Road complexity ‘linked to higher risk of people with dementia going missing’

Jemma Crew, PA Social Affairs Correspondent
·3-min read

People with dementia have a higher risk of getting lost in areas with dense and complicated road networks, research suggests.

Experts studied three years of “missing person” police reports for people with dementia to see if there was a link to the outdoor environment they went missing from.

The study was led by the University of East Anglia (UEA) with University College London, the University of Leeds, the Norfolk and Norwich University Hospital, and Norfolk Constabulary.

Researchers looked at 210 police records of people with dementia going missing in Norfolk between January 2014 to December 2017 – comparing each case to the nearby road network.

Previous research has suggested around 70% of people with dementia may go missing at least once, with some at risk of going missing multiple times.

Prof Michael Hornberger, from UEA’s Norwich Medical School, said there can be “life-threatening consequences”, adding: “Around 40,000 people with dementia go missing for the first time every year in the UK – and this figure is likely to grow with the projected increase in the dementia population.

“Unfortunately, the first event when people with dementia go missing comes completely out of the blue, when doing such routine activities as going for a walk with the dog or getting the newspaper from the local shop.”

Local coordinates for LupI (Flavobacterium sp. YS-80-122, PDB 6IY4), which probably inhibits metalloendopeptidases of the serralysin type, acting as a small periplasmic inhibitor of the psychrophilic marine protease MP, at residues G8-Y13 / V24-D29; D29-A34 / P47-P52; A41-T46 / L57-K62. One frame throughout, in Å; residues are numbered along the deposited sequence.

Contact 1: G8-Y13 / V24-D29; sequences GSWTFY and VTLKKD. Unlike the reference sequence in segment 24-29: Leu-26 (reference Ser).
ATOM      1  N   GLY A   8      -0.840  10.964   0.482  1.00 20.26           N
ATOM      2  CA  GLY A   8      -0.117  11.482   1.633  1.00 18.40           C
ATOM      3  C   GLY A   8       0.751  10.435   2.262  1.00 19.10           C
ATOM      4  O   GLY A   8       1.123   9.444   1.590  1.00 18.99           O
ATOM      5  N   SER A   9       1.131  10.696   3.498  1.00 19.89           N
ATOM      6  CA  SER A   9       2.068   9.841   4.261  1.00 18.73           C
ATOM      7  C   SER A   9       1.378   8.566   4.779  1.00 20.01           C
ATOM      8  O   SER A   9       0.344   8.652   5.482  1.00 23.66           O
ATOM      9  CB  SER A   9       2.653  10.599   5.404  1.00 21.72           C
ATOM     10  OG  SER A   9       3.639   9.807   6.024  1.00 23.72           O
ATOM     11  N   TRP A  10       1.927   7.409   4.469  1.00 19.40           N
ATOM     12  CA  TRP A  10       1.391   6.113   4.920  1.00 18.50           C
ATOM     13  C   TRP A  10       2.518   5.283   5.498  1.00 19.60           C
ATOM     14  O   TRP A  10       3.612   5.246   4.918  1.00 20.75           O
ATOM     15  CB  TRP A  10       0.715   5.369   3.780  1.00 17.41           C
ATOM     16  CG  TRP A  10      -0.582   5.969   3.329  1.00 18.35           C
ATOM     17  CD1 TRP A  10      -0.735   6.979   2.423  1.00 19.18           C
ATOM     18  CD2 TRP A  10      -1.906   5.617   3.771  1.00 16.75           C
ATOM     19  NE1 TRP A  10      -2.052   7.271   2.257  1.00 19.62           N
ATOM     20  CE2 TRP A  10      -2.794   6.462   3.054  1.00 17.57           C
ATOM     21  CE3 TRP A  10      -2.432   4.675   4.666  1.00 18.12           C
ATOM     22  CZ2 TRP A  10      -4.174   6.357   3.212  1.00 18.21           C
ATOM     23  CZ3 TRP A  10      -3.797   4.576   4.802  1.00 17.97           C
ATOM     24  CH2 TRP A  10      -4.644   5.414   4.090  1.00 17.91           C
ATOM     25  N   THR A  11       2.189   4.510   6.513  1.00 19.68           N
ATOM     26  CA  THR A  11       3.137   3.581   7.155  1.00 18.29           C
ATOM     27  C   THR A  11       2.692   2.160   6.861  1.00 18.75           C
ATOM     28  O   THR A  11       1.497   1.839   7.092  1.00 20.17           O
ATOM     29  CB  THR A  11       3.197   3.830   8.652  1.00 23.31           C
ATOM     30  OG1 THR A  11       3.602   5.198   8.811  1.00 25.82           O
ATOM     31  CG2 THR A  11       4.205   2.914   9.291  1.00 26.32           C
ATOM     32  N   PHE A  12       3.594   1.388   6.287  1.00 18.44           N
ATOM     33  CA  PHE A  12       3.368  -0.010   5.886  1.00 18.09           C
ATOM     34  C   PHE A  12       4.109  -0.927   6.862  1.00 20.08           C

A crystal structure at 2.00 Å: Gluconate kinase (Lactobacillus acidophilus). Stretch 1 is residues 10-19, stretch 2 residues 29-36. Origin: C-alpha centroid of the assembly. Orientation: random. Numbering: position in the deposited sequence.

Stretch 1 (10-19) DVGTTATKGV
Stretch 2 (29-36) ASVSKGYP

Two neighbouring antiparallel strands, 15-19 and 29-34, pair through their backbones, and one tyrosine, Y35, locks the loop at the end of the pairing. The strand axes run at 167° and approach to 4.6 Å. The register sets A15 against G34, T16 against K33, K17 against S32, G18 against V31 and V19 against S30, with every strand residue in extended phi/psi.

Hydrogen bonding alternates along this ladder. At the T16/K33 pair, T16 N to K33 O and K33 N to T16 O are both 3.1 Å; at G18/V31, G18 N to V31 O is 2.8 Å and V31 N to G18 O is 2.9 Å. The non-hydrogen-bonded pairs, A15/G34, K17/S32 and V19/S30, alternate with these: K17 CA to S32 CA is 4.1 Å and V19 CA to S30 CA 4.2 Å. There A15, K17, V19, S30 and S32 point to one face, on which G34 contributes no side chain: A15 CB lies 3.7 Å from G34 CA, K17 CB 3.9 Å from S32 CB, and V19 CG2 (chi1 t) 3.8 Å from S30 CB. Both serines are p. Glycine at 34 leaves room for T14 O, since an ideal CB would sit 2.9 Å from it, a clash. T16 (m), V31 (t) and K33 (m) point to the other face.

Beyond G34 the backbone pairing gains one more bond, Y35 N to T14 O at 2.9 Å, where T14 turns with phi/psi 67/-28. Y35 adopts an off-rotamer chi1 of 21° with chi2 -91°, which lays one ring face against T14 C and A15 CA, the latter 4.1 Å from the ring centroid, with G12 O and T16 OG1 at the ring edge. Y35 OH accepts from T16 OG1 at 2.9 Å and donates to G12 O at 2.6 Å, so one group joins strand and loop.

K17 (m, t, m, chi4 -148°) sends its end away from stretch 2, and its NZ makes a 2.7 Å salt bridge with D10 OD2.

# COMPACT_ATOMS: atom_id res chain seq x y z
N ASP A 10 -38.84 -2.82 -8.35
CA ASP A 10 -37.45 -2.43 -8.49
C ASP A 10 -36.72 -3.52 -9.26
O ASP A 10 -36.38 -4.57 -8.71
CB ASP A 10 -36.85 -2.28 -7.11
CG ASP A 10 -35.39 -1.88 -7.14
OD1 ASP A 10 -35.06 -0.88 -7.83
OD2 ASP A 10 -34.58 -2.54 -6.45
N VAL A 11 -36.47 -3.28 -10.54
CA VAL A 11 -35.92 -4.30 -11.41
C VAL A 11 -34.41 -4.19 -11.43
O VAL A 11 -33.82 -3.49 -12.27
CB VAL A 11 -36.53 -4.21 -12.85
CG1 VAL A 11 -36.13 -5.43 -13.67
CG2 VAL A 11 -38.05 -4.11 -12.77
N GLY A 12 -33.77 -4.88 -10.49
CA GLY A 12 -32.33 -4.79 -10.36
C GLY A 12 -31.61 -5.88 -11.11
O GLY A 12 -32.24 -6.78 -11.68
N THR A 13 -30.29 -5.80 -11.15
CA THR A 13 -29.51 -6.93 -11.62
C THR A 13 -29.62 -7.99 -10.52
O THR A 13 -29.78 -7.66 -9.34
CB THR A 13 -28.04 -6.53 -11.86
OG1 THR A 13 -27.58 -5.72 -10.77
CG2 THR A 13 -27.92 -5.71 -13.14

People with dementia can have difficulty with navigating, so the researchers looked at the impact of the complexity of road networks, intersections and overall organisation.

They found that the higher the density of intersections, the more complicated they were and the less grid-like the overall layout, the greater the risk for dementia sufferers to get lost.

PhD student Vaisakh Puthusseryppady, from UEA’s Norwich Medical School, said: “We think this is because each road intersection represents a point at which a person needs to make a critical navigation decision.

“The more intersections there are, the more complex these intersections are, and the more disorganised the overall road network is – the bigger the problem for people with dementia.

“This is because these factors can make it more likely for people with dementia to make an error and make a wrong turn, causing them to get lost and go missing.”

He said he hopes the findings will help people predict which areas people with dementia may be most likely to go missing from, and help experts develop safeguarding measures to prevent them disappearing.

For example, carers may use routes with fewer intersections when planning for independent journeys, and recommend GPS tracking devices in complex networks.

And roads in neighbourhoods with a high number of older people could be designed to be more straight and ordered with simpler intersections.

The paper is published in the journal Scientific Reports.

Emma Bould, programme partnerships manager at the Alzheimer’s Society, said: “Because dementia often impacts memory and orientation people with the condition are more likely to get lost, even in places they know well.

“This research could tackle the problem in a radical way by influencing town planning to build safe, secure and easy-to-navigate high streets and neighbourhoods.

“It’s really important everyone with dementia can stay independent for as long as possible, so we advise people with dementia and their carers to carry identification, or details of someone who can be contacted, if they get lost.

“And for family members concerned about a loved one going missing, we recommend filling out the Herbert Protocol at your local police station – a simple form designed to make sure that the police can get access to important information about a missing person as quickly as possible.”